I think we're having a misunderstanding here. I pointed you to China's President's own words at one of the major global economic forums. I'm neither Xi's supporter nor opponent so I can't vouch for whether or not he was lying. I was pointing out that China's recent talk about trade wars being "lose-lose" is consistent with what they've been saying on the global stage for at least 2 years now. In fact, that speech was given the day before Trump's inauguration.

The last sentence of the part I quoted from his speech literally says "No one will emerge as a winner in a trade war", which is pretty much the same as "trade wars are lose-lose". That's why I responded separately to that specific part of your post where you said it was a sign of weakness.



posted on Apr, 4 2018 @ 04:25 PM
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a reply to: enlightenedservant

Here is a Forbes article on Chinese (lovers of free trade) auto tariffs. It is from 2012, so we can remove the Trump bias and see what people were saying in examining the facts.


The automobile industry in China is still heavily protected behind a “tariff wall” even though this wall has come down significantly since China’s entry into the WTO. Cars imported to China face a tariff duty of at least 25 percent. In comparison, American duties on cars imported into the US are only 5 percent. Taking into account the 17 percent of VAT and other levies, imported cars and foreign-brand cars produced in China are substantially more expensive than the same type of cars in the United States.  A new Cadillac SLS made in China will set a Chinese household back between $71,000 and $110,000, without the anti-dumping duty. A better performing Cadillac STS, on the other hand, costs an American household between $47,000 and $56,000. Chinese households are not wealthier than American households. It makes absolutely no sense to me that a less wealthy Chinese consumer should pay more than a much wealthier American consumer for the same American-made products.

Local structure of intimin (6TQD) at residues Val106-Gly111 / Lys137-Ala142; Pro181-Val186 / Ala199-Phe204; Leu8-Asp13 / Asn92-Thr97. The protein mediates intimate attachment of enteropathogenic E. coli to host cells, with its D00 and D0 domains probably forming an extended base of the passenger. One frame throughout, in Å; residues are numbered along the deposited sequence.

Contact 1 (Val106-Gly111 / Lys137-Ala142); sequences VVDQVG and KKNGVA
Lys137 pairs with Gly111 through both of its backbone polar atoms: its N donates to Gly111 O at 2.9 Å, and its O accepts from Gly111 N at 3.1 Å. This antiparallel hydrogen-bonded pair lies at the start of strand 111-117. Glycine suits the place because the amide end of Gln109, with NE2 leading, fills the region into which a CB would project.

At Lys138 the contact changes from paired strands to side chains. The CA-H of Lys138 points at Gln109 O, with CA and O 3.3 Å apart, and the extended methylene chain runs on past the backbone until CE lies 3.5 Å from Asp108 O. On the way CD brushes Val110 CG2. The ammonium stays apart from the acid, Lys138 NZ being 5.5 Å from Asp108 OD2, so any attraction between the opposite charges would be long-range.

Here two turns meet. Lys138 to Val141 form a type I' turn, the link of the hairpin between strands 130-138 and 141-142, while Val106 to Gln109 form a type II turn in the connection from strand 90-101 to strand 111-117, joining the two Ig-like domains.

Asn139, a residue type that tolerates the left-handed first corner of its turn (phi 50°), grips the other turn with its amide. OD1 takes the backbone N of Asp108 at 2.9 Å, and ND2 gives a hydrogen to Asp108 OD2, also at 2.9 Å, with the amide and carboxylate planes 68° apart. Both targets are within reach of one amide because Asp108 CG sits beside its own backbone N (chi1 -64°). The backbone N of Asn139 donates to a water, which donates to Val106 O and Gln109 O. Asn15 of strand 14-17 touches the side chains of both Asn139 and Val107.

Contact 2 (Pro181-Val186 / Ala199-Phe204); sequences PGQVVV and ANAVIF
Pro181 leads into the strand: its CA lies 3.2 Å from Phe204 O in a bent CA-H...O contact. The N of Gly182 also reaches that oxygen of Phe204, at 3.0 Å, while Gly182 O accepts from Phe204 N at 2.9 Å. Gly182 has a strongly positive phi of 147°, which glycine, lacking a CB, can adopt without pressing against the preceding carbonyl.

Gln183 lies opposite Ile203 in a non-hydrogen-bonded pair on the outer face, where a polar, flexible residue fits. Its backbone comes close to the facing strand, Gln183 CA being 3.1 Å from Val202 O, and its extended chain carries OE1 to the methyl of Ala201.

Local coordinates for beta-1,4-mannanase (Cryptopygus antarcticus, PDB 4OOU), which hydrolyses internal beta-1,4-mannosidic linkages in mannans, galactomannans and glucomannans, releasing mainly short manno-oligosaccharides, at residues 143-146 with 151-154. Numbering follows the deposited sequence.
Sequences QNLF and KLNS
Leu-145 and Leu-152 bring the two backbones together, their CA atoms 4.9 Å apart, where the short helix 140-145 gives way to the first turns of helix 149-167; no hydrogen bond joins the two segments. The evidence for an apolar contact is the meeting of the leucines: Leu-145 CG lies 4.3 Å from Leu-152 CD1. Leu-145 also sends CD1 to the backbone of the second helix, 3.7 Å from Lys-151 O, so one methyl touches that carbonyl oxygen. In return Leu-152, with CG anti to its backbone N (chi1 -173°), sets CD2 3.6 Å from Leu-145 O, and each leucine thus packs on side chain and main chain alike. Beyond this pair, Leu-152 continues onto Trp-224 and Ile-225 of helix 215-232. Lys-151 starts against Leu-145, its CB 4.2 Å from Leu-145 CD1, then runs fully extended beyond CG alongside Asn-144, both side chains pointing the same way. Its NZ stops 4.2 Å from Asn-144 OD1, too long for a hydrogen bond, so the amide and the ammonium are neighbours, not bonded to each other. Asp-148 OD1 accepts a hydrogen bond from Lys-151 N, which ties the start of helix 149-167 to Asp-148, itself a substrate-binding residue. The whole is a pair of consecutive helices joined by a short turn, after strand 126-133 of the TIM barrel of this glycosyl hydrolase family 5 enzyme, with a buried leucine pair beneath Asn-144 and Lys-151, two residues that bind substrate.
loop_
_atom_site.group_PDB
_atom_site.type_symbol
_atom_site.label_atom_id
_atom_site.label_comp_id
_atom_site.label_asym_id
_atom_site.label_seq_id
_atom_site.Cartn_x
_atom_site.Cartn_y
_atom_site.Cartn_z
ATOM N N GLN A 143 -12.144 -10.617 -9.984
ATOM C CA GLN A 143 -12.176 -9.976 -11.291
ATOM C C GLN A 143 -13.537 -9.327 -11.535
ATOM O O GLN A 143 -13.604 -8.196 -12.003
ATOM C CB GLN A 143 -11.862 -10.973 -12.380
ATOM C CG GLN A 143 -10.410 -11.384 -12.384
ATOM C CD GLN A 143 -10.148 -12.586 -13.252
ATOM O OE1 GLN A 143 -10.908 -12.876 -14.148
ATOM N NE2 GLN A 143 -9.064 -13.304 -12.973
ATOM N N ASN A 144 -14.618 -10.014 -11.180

How'd the media react to Obama on Chinese products?


Barack Obama on Friday slapped punitive tariffs on all car and light truck tires entering the United States from China in a decision that could anger the strategically important Asian powerhouse but placate union supporters important to his health care push at home.

Obama had until Sept. 17 — next week — to accept, reject or modify a U.S. International Trade Commission ruling that a rising tide of Chinese tires into the U.S. hurts American producers. A powerful union, United Steelworkers, blames the increase for the loss of thousands of American jobs.

The federal trade panel recommended a 55 percent tariff in the first year, 45 percent in the second year and 35 percent in the third year. Obama settled on slightly lower penalties — an extra 35 percent in the first year, 30 percent in the second, and 25 percent in the third, White House press secretary Robert Gibbs said.

...

Obama's action marks a shift from the Bush administration, which was routinely criticized for being too delicate in confronting Beijing's alleged trade violations. Obama promised during his presidential campaign that he would do it differently.

For the Chinese government, the tire dispute threatens an economic relationship crucial to China's economic growth. There was speculation before the decision that new tariffs could produce public pressure on Beijing to retaliate, potentially sparking a dangerous trade war.

Soaring Chinese imports of American chicken meat already have been mentioned by Chinese state media as a possible target. Beijing also could sell some of its extensive holdings of U.S. Treasury debt, which could unsettle markets.


He was a hero, because Bush was a softie...



posted on Apr, 4 2018 @ 05:57 PM
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Farmers and business groups warn trade war with China will wreck Trump country:


www.rawstory.com...


I have the feeling that Trump will back down on the Tariff issue very soon.



posted on Apr, 4 2018 @ 07:36 PM
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Yeah, Trump’s presidency by disruptive, ad hoc, whim won’t work. And he does back down all the time. Nobody believes him anymore. Look at Syria, they talked him down and now he’s taking back his impromptu pledge to get out.

He never reasons and thinks things out. He’s under a delusion like he’s some kind of intuitive genius.

He’s just a reckless ignoramus the whole world, save a small group of stubborn people, wishes he would go away.



posted on Apr, 4 2018 @ 09:29 PM
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originally posted by: olaru12



Farmers and business groups warn trade war with China will wreck Trump country:


www.rawstory.com...


I have the feeling that Trump will back down on the Tariff issue very soon.


Would you be willing to bet on that 'feeling'?



posted on Apr, 4 2018 @ 09:30 PM
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originally posted by: Willtell